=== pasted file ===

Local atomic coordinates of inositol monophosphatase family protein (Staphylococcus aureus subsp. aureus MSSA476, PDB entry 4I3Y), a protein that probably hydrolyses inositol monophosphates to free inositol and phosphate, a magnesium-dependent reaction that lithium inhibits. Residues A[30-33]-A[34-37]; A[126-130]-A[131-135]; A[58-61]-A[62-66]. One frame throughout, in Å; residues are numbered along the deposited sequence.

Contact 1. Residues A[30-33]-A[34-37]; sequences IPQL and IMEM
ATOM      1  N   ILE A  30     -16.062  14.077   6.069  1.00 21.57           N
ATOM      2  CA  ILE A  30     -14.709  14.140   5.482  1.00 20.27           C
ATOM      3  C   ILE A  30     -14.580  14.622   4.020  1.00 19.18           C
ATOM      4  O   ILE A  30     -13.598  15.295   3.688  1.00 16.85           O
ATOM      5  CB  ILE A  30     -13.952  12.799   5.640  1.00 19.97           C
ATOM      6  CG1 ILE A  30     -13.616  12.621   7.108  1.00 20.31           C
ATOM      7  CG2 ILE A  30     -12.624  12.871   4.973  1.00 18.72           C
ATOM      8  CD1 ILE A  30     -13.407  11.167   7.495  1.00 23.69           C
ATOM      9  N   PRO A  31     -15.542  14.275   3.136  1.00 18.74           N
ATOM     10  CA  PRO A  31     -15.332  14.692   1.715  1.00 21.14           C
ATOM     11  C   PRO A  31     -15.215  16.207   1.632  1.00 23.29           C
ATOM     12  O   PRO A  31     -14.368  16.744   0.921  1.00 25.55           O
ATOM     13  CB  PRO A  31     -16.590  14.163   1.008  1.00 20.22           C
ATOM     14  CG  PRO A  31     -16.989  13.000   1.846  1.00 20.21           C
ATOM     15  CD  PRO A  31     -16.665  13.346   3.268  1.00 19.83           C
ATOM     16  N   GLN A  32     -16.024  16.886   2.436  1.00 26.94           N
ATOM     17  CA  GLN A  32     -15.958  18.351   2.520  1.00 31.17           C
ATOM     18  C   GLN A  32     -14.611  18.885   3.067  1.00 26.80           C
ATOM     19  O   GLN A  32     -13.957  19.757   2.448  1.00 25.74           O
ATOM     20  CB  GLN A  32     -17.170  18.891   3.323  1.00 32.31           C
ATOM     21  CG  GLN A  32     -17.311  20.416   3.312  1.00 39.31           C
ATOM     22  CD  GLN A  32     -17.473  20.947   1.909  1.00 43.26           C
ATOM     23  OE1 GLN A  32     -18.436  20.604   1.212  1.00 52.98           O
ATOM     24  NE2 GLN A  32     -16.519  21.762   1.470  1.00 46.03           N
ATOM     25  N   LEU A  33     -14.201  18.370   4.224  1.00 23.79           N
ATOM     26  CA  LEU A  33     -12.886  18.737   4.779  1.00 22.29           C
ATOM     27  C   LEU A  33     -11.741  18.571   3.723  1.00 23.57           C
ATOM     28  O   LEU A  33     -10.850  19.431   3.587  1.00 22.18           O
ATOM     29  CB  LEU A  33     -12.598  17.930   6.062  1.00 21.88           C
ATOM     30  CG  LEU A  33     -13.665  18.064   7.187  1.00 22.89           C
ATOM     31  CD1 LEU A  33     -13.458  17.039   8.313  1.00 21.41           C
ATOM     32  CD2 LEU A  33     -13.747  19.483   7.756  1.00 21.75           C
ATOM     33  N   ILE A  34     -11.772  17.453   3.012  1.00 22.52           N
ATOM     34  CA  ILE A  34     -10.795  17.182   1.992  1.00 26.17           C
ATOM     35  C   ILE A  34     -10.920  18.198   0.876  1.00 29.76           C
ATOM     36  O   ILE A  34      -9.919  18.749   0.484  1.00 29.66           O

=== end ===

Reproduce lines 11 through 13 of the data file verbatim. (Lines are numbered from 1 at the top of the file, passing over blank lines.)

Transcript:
ATOM      9  N   PRO A  31     -15.542  14.275   3.136  1.00 18.74           N
ATOM     10  CA  PRO A  31     -15.332  14.692   1.715  1.00 21.14           C
ATOM     11  C   PRO A  31     -15.215  16.207   1.632  1.00 23.29           C